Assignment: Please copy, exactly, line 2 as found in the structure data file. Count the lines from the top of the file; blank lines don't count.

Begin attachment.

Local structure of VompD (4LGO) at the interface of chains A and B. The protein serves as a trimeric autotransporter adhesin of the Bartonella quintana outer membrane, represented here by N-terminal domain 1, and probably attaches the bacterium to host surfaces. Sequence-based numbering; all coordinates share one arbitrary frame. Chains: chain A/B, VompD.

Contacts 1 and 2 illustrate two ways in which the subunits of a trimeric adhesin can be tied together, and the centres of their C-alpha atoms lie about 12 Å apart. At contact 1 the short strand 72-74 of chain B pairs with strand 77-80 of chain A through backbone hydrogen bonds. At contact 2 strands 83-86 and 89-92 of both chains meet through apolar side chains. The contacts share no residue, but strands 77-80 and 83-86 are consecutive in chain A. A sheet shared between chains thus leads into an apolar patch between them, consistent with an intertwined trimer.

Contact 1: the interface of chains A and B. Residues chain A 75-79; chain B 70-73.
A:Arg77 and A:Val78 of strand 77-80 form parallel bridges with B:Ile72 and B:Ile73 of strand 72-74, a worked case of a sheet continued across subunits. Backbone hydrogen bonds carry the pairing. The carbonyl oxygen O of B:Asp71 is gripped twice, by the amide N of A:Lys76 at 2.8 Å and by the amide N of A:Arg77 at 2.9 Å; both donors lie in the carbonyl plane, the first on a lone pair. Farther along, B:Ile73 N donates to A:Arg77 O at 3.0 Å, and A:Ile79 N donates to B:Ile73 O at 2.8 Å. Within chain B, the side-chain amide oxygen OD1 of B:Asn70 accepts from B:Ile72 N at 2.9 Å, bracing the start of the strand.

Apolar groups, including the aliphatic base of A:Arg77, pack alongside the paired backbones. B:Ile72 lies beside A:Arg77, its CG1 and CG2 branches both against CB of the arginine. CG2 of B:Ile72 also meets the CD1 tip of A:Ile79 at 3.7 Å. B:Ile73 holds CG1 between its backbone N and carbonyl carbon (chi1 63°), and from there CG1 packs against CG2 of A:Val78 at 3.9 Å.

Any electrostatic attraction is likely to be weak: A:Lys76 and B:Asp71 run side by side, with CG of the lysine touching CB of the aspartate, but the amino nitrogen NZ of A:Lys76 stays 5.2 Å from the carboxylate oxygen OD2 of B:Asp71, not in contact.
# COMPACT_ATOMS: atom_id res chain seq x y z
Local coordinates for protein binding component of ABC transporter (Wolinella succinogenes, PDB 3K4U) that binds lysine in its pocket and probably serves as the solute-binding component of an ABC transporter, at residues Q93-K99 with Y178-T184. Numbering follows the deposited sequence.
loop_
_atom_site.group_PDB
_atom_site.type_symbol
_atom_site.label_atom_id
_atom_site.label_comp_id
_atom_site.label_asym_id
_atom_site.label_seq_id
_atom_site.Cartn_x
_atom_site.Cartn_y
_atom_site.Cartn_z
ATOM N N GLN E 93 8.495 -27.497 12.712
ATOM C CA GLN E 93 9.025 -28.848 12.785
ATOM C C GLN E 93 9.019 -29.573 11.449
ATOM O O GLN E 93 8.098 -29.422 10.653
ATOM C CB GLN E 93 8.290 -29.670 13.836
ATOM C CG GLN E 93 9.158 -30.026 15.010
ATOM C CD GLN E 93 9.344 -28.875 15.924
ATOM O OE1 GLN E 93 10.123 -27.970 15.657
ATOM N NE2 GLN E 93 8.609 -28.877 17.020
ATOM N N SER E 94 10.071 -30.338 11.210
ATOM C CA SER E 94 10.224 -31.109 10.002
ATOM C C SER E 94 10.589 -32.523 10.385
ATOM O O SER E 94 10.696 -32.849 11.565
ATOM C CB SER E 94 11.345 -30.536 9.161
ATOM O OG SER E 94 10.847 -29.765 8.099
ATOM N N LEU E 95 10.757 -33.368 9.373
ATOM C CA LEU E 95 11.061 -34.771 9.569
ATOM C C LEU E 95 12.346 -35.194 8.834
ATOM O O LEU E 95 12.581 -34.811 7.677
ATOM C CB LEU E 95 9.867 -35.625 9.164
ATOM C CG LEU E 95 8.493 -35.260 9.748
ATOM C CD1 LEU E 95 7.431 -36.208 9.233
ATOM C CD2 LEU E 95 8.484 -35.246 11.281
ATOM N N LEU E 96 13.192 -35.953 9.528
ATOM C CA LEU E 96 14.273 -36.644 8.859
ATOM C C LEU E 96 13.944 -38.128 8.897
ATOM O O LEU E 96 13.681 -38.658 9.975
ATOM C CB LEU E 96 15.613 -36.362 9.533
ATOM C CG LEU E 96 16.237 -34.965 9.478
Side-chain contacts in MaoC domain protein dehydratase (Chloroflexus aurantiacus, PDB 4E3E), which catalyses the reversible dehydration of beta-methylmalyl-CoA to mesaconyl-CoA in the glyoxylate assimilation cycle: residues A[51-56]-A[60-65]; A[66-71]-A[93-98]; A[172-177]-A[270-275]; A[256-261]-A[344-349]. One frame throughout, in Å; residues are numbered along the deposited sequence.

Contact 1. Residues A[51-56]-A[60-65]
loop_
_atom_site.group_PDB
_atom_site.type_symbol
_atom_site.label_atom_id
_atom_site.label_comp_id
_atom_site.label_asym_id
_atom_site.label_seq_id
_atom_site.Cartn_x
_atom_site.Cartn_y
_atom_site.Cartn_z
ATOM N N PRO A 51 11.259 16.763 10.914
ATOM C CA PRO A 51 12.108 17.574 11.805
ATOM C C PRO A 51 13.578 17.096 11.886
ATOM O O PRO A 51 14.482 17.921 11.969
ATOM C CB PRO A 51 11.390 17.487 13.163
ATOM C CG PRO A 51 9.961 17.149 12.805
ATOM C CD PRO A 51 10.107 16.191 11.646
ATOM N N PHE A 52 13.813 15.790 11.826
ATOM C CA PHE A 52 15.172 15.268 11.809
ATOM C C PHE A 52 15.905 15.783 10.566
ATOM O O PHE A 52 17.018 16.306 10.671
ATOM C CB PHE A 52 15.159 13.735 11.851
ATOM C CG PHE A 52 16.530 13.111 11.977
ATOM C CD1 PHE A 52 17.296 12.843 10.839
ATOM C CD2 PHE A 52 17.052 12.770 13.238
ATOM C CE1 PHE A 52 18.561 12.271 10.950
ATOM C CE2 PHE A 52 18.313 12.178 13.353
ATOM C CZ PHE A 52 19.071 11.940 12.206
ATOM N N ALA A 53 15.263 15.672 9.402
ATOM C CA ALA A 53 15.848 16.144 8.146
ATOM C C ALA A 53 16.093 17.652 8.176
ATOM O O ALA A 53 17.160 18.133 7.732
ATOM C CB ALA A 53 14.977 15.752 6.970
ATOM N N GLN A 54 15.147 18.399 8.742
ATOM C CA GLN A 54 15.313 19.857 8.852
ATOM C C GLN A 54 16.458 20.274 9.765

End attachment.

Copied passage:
Contacts 1 and 2 illustrate two ways in which the subunits of a trimeric adhesin can be tied together, and the centres of their C-alpha atoms lie about 12 Å apart. At contact 1 the short strand 72-74 of chain B pairs with strand 77-80 of chain A through backbone hydrogen bonds. At contact 2 strands 83-86 and 89-92 of both chains meet through apolar side chains. The contacts share no residue, but strands 77-80 and 83-86 are consecutive in chain A. A sheet shared between chains thus leads into an apolar patch between them, consistent with an intertwined trimer.